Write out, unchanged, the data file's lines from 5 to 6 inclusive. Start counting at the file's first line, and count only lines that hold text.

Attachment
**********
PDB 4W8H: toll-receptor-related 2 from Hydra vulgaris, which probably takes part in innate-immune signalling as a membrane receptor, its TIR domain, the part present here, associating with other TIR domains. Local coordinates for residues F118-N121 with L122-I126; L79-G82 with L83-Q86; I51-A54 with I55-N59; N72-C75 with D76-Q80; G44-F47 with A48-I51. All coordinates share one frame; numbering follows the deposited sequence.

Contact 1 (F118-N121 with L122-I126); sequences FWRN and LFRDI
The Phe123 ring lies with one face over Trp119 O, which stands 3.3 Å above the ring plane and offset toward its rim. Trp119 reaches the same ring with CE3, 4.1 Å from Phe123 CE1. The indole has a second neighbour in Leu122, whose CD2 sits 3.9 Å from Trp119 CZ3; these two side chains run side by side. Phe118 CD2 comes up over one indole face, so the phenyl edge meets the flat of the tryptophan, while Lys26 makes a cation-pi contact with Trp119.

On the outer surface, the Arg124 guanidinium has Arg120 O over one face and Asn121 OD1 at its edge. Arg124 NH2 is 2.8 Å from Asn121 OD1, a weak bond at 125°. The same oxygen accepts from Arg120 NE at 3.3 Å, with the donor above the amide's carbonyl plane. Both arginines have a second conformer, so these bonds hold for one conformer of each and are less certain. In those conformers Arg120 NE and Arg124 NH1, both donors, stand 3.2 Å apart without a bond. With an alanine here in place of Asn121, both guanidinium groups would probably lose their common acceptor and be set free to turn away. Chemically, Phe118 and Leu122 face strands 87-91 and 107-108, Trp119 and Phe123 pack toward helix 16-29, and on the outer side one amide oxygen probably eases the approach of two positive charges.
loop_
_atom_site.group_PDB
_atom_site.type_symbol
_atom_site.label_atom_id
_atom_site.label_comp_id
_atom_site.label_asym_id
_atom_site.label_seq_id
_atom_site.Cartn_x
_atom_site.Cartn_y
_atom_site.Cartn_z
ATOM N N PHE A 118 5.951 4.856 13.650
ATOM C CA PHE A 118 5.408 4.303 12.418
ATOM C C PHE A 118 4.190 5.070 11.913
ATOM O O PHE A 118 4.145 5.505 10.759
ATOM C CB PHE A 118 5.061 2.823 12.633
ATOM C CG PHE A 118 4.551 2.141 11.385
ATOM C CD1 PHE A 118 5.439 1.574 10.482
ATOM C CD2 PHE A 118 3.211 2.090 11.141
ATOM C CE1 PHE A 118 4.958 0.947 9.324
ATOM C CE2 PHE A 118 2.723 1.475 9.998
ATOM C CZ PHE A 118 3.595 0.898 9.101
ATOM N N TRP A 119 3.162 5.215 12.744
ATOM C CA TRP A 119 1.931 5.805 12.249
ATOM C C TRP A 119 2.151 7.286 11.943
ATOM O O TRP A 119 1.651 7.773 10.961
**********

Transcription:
loop_
_atom_site.group_PDB